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J Prim Prev. 2016 Aug;37(4):377-88. doi: 10.1007/s10935-016-0431-x.

Are We There Yet? A Review of Screening, Brief Intervention, and Referral to Treatment (SBIRT) Implementation Fidelity Tools and Proficiency Checklists.

Author information

1
Indiana Prevention Resource Center, School of Public Health, Indiana University, Bloomington, 501 N. Morton St., Suite 110, Bloomington, IN, 47404, USA.
2
Institute for Research on Addictive Behavior, Indiana Prevention Resource Center, School of Public Health, Indiana University, Bloomington, 501 N. Morton St., Suite 110, Bloomington, IN, 47404, USA. jagley@indiana.edu.
3
Institute for Research on Addictive Behavior, Indiana Prevention Resource Center, School of Public Health, Indiana University, Bloomington, 501 N. Morton St., Suite 110, Bloomington, IN, 47404, USA.

Abstract

Screening and brief intervention (SBI) for alcohol is an evidence-based prevention practice designed to reduce frequency and severity of alcohol misuse. Many studies have validated the effectiveness of SBI for reducing levels of alcohol misuse, especially in primary medical care. Additional research continues to be conducted in terms of the effectiveness of including referral to treatment (SBIRT) and addressing illicit drug use and prescription drug abuse. Importantly, cross-comparison among SBIRT programs is difficult because evaluative processes vary widely between programs, which themselves often are substantively different. In this brief report, we utilized cross-comparison techniques to elucidate similarities and differences among SBIRT fidelity tools and proficiency checklists. In early 2014, researchers completed a systematic review of SBIRT fidelity tools and proficiency checklists published or made available from 2004 through April 2014; in total, eleven instruments were located and assessed. The analytic methodology consisted of creating a matrix with key SBIRT components identified from the literature prior to assessment. Three researchers populated the matrix with the identified fidelity tools and proficiency checklists before assessing each tool for the presence or absence of each component. The level of agreement between the researchers was checked for inter-rater reliability using free-marginal Kappa statistics. The results of the matrix analysis suggested heterogeneity among existing SBIRT fidelity tools and proficiency checklists. Importantly, it was not the case that this lack of concordance reflected poorly on any given fidelity tool. Rather, it emphasized the multi-partite and variable nature of SBIRT programs. It was not evident that a single standardized SBIRT fidelity tool or proficiency checklist could appropriately determine the level of fidelity to SBIRT for all programs. Suggestions for next steps in SBIRT fidelity research are provided based on the output of the comparison matrix.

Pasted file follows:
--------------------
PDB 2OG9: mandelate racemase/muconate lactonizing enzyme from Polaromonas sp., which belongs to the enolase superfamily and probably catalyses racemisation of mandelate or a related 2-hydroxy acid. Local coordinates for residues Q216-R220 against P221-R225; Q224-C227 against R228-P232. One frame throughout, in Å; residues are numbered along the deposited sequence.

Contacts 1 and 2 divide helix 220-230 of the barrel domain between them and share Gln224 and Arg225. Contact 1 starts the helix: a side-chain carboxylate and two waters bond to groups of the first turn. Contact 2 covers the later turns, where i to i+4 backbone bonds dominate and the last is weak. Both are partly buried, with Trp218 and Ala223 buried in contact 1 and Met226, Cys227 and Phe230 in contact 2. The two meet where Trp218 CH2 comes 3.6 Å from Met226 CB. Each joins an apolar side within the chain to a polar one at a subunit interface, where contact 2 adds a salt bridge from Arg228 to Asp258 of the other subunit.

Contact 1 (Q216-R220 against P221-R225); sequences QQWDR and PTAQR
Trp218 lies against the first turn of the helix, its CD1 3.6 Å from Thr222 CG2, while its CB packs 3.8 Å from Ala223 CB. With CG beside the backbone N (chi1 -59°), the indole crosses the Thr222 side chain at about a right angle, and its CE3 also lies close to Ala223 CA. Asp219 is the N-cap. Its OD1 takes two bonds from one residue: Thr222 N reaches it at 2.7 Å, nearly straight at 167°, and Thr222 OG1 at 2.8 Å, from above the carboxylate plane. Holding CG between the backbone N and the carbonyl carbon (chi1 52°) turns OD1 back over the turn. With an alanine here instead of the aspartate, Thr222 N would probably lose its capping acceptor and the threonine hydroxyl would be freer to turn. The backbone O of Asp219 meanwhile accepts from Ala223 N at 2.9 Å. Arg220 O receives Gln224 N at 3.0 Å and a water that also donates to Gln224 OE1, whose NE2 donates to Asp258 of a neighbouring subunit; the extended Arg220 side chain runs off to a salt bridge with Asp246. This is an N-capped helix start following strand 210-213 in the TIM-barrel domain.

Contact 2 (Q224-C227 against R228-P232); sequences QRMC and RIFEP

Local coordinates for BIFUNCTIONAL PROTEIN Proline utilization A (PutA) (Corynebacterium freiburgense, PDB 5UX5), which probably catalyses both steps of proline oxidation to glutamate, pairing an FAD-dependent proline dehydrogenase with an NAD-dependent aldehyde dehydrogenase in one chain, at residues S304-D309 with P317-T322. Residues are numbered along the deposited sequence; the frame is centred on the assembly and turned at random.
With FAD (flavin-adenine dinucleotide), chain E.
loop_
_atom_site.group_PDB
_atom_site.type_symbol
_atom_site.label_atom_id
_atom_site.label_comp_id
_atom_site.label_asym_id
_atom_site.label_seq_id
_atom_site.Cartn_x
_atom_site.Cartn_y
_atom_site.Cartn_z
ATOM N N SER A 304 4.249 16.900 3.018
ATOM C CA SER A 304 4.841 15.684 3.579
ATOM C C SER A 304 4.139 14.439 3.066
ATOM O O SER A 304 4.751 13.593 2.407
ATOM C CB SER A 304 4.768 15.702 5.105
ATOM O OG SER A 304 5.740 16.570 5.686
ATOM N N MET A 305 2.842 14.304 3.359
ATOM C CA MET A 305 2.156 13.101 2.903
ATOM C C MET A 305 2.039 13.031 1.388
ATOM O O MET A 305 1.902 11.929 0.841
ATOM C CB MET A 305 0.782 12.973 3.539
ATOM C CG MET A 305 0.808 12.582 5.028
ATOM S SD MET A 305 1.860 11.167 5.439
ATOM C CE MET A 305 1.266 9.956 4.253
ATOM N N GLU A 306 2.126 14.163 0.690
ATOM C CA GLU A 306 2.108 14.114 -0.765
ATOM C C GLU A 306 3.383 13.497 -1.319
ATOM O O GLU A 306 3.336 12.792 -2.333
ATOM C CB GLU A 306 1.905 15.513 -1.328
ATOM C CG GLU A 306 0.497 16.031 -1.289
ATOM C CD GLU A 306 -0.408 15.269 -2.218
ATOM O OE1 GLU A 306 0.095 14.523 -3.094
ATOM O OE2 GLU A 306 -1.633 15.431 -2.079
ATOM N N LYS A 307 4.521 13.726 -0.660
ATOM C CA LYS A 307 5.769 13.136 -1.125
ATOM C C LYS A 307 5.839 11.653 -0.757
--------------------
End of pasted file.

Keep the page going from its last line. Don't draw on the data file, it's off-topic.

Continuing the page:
KEYWORDS:

Evaluation; Fidelity; Prevention; Review; Screening, Brief Intervention, and Referral to Treatment (SBIRT)

PMID:
27062499
DOI:
10.1007/s10935-016-0431-x
[Indexed for MEDLINE]

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